Ross Davidson

Good Samaritan on 'EastEnders'
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The Independent Online

William Russell Davidson (Ross Davidson), actor: born Uddingston, Lanarkshire 25 August 1949; married Elizabeth Ross (marriage dissolved), 2005 Barbara Black (one son); died Frinton-on-Sea, Essex 16 October 2006.

Ross Davidson played Andy O'Brien, the first regular EastEnders character to be killed off, and might well have reflected that acting a Good Samaritan made him out of place in a television soap opera that thrives on constant friction.

His screen alter ego was a caring nurse who lived with his bossy fiancée, Debbie Wilkins (played by Shirley Cheriton). Theirs was a tempestuous relationship and, during a brief split, Debs was proposed to by a policeman, Detective Sergeant Quick, while the Queen Vic pub landlady, Angie Watts, seduced Andy as a way of taking revenge on her philandering husband, Den.

Andy and his former lover were reunited, only for him to die in heroic fashion. After an argument about money, he stormed out of their house, late for work, with Debs telling him to "drop dead". On his way to the hospital, he was killed as he dived to push a small boy out of the path of an out-of-control lorry. Carrying a donor card, which allowed someone else's life to be saved with his kidneys, Andy was a hero to the end.

Ross Davidson was also in the spotlight in 1986, for being written out of EastEnders after 18 months. When the dashing star had fallen for Cheriton, who left her husband for him, Davidson came into conflict with the serial's domineering producer, Julia Smith. "Having been a schoolteacher myself, I found the treatment degrading," he said. "I didn't want to stay under that regime." The actor also said he was tired of playing the goody-goody Andy, explaining:

There's no way I can go on being this wimpy, wet character. I'm a big bloke and I'm a Scot, and I'm as fiery as Scots are supposed to be. I was brought up in a rough area. I had my share of fights, played water polo for Scotland, ran a rough club where doors got bashed in and I was a physical education teacher. That hardly makes me a wimp and I'm not.

Davidson and Cheriton had been in the original cast, in February 1985. They set up home together and planned to marry, but parted five years later.

The actor, born William Russell Davidson in Uddingston, Lanarkshire, in 1949, and brought up in Motherwell, had already experienced his own broken marriage, having split up with his first wife, a primary school teacher, after less than three years together. He had started his working life as a PE teacher in his native Scotland, but furthered his ambitions to act by attending night classes. "My wife didn't like the idea of me becoming famous and that's what killed our marriage off," he said.

Before deciding to realise his ambitions - and take his ex-wife's maiden name, Ross, as his stage name - Davidson played water polo at international level for Scotland and left teaching to run a pub and disco in Glasgow.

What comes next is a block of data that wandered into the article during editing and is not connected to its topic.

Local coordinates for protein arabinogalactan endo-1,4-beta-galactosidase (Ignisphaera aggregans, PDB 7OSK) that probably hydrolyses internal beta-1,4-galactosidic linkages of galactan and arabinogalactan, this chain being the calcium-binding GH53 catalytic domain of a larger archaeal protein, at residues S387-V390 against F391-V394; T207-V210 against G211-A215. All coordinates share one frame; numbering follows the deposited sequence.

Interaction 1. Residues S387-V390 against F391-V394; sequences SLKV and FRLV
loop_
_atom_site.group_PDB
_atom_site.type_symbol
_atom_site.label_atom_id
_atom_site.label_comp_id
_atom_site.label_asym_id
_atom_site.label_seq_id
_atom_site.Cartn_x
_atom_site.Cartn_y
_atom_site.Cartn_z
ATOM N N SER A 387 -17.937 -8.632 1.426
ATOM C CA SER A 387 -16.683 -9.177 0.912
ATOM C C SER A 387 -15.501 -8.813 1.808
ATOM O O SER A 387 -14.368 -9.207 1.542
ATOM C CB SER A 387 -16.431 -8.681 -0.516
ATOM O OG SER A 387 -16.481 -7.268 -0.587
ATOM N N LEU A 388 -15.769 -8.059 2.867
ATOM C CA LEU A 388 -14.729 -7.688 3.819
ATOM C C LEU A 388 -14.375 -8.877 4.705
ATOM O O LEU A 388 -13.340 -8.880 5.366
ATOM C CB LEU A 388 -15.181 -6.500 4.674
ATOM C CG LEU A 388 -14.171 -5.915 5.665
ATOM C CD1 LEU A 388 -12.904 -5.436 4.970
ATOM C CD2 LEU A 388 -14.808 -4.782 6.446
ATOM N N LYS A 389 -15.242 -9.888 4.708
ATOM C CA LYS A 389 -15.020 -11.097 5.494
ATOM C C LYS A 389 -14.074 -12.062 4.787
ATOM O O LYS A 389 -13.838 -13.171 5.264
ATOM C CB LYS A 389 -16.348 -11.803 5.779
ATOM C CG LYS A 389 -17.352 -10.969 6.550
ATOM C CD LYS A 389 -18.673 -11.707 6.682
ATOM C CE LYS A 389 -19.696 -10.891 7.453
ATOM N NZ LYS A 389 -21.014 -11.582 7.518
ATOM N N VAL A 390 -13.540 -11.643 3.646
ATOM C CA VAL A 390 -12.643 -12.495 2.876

He made his screen acting début on television in A Degree of Uncertainty (1979), a BBC "Play for Today" set in a Scottish university, then appeared as a kilted dancer in Stanley Baxter on Television (1979). He also had small parts as a mime troupe member in The Comedy of Errors ("BBC Television Shakespeare", 1983) and a photographer in Widows II (1985), as well as appearing in the film The Pirates of Penzance (1983) and the Monty Python short The Crimson Permanent Assurance (screened in cinemas immediately before The Meaning of Life, 1983). In Spain, Holland and Germany, he was seen in commercials for products ranging from chewing gum to beer.

After EastEnders, in 1986 Davidson recorded a pop single, "Jigsaw Puzzle", that failed to chart but was soon busy acting in stage plays - he had previously appeared in Guys and Dolls at the National Theatre - and returned to the small screen as a presenter of the BBC lunchtime magazine show Daytime Live (1987-88) and the sports challenge series Run the Gauntlet (1989-90).

He played Superintendent Brand in a three-part story in the Scottish police series Taggart (1993), before joining High Road (1995), the Scottish Television soap opera, as Peter Odell, a bed-hopping interior designer who committed murder, then killed himself. "I'm used to being killed off in soaps," Davidson reflected. (He joined High Road after being cast as a corrupt policeman in The Wharf, a serial set in London that was itself killed off when a backer could not be found.)

Davidson resurfaced in the teen soap Hollyoaks (1999-2002) as Andy Morgan, a coffee-house owner and father of four who went through a divorce and disbelieved his son Luke's claim to have been raped by a rival footballer, until the attacker was jailed for eight years. He also appeared in Brookside: double take! (1999), a video featuring members of the Hollyoaks and Brookside casts.

In early 2005, Davidson underwent an operation to remove a brain tumour, but within weeks it had returned. In May last year, he brought forward his planned wedding to Barbara Black, with whom he had a seven-year-old son, Drew. The once athletic heart-throb was left bald and bloated as a result of his cancer treatment and his vision was affected by the tumour. With black humour, he said:

I have to be careful. Because of my bad peripheral vision, I keep bumping into old ladies. They see my skinhead look and assume I'm a drunken yob. This brain-cancer business takes some getting used to.

Anthony Hayward

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